Going to college may improve your future job prospects, However, the fact that you may have more opportunities than someone who didn’t go to college doesn’t mean that you’ll be pulling in the big bucks.
Not that a college degree doesn’t pay. The average lifetime earnings with a bachelor’s degree is about 84% more than with only a high school diploma, says a study conducted by the Georgetown University Center on Education and the Workforce. But don’t get caught up by the percentages.
As a whole, college graduates may do better financially. But in the end, it all depends on a graduate’s major, and frankly, some college majors simply don’t command high salaries.
1. Anthropology major.
Anthropology is the study of humankind, and although an area of science, the paycheck that anthropology majors receive doesn’t compare with the paycheck of other science majors. The average starting salary for these graduates is around $28,000, and median salaries don’t fare much better at only $40,000. A big gap in comparison to other sciences with starting salaries over $50,000.
2. Photography major.
Maybe you have dreams of making it big and being a top Hollywood photographer, or perhaps an award-winning photojournalist. The skies the limit, but while you’re improving your craft and building your portfolio, don’t expect much income-wise after graduating with your photographer degree. Recent grads earn, on average, just over $30,000.
3. Drama major.
Are you bored at the thought of being tied to a desk and working in corporate America? Do you find more enjoyment in the arts? Drama may be your passion, and dreams of being a Broadway actor or actress may keep you going. However, with the unemployment rate for drama and theater majors sitting at 7.1%, few graduates are able to turn their passion into a long-term career. And for those who do, the starting salary is only $26,000, and the median salary is$40,000.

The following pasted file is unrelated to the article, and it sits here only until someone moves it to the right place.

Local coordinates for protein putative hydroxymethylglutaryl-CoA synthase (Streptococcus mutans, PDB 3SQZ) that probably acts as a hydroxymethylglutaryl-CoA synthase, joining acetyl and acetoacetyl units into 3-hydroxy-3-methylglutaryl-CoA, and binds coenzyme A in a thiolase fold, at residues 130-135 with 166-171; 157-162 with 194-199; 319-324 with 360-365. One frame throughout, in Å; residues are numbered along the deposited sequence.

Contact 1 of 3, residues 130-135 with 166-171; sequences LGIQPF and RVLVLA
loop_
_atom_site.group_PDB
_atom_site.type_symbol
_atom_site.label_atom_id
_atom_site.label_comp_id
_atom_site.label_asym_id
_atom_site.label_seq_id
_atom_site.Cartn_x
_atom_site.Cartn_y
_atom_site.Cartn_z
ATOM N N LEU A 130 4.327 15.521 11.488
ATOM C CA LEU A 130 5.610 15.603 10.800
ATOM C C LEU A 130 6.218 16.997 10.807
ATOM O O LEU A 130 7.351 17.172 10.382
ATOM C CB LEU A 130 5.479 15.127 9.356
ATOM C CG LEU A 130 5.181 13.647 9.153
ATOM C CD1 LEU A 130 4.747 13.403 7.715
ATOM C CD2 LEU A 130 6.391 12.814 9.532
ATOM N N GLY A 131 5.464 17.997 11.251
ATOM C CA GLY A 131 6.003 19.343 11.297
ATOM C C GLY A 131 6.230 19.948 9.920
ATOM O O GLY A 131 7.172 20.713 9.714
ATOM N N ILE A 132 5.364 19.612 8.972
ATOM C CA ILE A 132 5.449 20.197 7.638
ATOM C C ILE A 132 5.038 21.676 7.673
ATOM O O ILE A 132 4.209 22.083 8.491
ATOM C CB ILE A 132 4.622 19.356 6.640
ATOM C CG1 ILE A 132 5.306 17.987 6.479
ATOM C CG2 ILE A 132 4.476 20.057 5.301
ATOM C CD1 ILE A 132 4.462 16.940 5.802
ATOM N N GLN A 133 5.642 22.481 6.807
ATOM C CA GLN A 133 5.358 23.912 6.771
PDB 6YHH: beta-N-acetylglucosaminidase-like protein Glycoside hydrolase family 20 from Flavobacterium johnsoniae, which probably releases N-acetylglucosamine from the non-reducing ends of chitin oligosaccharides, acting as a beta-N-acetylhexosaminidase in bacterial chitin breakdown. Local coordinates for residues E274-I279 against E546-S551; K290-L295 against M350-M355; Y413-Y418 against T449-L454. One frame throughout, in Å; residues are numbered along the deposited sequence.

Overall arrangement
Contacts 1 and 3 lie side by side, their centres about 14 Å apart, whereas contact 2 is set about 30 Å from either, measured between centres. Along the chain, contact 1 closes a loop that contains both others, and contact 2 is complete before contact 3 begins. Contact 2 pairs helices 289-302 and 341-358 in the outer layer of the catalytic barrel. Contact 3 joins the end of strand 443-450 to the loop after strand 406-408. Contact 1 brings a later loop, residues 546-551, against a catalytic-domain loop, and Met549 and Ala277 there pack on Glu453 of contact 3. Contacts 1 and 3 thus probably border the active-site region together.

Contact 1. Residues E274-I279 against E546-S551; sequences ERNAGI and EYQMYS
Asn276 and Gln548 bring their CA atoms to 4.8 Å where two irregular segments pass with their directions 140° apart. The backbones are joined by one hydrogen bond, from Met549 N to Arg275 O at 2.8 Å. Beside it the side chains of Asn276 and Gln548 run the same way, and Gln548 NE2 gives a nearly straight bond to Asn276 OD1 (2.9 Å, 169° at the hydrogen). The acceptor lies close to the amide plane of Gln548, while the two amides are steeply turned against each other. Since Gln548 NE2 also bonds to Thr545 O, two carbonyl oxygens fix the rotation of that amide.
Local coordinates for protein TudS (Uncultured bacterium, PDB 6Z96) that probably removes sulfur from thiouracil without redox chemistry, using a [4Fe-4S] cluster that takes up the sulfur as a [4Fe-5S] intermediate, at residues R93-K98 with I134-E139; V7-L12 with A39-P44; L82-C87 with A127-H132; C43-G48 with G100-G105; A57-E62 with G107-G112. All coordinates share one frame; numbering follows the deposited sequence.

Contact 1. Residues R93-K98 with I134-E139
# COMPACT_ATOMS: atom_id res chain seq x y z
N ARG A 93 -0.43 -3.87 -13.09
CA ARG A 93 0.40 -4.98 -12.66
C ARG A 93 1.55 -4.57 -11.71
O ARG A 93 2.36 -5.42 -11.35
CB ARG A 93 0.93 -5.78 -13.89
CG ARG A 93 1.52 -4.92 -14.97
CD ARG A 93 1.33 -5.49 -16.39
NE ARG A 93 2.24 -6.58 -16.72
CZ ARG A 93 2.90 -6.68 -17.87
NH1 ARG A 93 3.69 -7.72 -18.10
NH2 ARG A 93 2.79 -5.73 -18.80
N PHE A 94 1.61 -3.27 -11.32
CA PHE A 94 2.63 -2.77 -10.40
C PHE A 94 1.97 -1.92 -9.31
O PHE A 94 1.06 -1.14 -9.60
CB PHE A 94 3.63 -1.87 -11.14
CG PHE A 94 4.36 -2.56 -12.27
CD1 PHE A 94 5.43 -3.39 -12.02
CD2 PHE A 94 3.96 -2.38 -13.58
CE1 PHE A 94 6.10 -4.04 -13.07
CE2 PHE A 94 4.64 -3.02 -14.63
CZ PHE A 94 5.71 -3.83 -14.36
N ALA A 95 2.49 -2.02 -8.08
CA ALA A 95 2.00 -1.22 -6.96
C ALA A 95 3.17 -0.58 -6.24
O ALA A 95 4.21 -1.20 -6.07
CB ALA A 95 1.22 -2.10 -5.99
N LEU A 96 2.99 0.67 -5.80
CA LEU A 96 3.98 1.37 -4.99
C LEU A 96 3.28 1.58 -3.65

4. Sociology major.
A popular major for college students – and one with plenty of job opportunities – sociology majors can pursue careers in education, law enforcement, health services and business. But like the other majors on this list, the starting and median salaries don’t compare with other concentrations.
Some sociology majors have entered law school after completing their undergraduate degree, thus opening the door to a higher salary. However, this isn’t the norm, with many sociology majors earning an average salary of $32,000. And because of the high level of competition in this field, the unemployment rate for new graduates is 8.6%.
5. English major.
You can do a lot with an English degree. Work as a copywriter, a reporter, a speechwriter, a teacher, or pursue a career in public relations. And while many successful, high-earning authors and writers no doubt majored in English, the median salary for recent graduates is only $32,000,
6. Education major.
Without teachers, there wouldn’t be any college majors. But despite the fact that educators have a huge role in shaping the minds of each and every person, the average starting salary of education majors is just $35,000, with mid-career salaries averaging only $54,000.